Disconnected from the state, the main vehicle of domination is now economic controls that move much more insidiously into people’s everyday lives everywhere. Authoritarianism is no longer concentrated in a single kind of institution which has direct control over its agents. Authoritarianism is no longer only intentional, but systematic.
|An image of Imperialism, Charles Edwin Fripp's painting|
of the Battle of Isandhlwana during the Anglo-Zulu Wars.
Now, I don’t mean to say that state military services have no power anymore. Any protester who has faced police violence in Ferguson, or who suffers under the cultural oppression of the Chinese government in Tibet, or who lives under military or monarchist dictators in the Middle East for just a few examples, knows that.
But the centreless structures of systematic oppression that constitute Empire, those are harder to fight. You can’t just blame a single set of governments for all of the activities that oppress people. We’re now dealing, fundamentally, with systems that require a different kind of radicalism to change.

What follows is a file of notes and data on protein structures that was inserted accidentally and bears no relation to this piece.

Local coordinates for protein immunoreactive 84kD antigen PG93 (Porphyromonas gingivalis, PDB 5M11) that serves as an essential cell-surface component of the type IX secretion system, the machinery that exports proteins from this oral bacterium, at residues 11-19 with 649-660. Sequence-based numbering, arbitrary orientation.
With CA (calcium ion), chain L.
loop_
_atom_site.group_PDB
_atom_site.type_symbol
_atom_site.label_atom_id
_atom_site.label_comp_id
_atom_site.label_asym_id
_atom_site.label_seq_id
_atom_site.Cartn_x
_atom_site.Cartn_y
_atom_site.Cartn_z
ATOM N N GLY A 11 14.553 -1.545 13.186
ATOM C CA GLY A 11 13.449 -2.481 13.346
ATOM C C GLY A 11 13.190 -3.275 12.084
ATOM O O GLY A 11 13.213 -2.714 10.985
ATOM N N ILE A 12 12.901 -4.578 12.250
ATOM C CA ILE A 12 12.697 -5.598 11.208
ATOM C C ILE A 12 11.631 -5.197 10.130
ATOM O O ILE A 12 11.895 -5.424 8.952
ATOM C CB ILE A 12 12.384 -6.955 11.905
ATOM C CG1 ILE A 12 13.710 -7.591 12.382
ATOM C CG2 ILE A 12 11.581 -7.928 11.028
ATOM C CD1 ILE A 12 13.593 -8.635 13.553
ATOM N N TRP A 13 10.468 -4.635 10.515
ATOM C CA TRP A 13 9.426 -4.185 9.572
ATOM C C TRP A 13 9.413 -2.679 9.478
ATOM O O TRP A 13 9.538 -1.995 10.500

This radicalism requires carving new communities and new kinds of relationships out of the spaces that are otherwise warped by economic and corporate interests. Such spaces can still be fraught and violent, as in indigenous resistance to foreign-owned mining interests in the Amazon. State militaries may well be involved as well, as in the suppression of protest movements in Ferguson and Baltimore.
But overthrowing that military will not be enough, because the globe-spanning relationships that encourage whatever military oppression happens in a given place remain. The dynamic systems of empire are processes bigger than and distinct from the organizations that enact oppression. This is why the new boss always becomes the same as the old boss.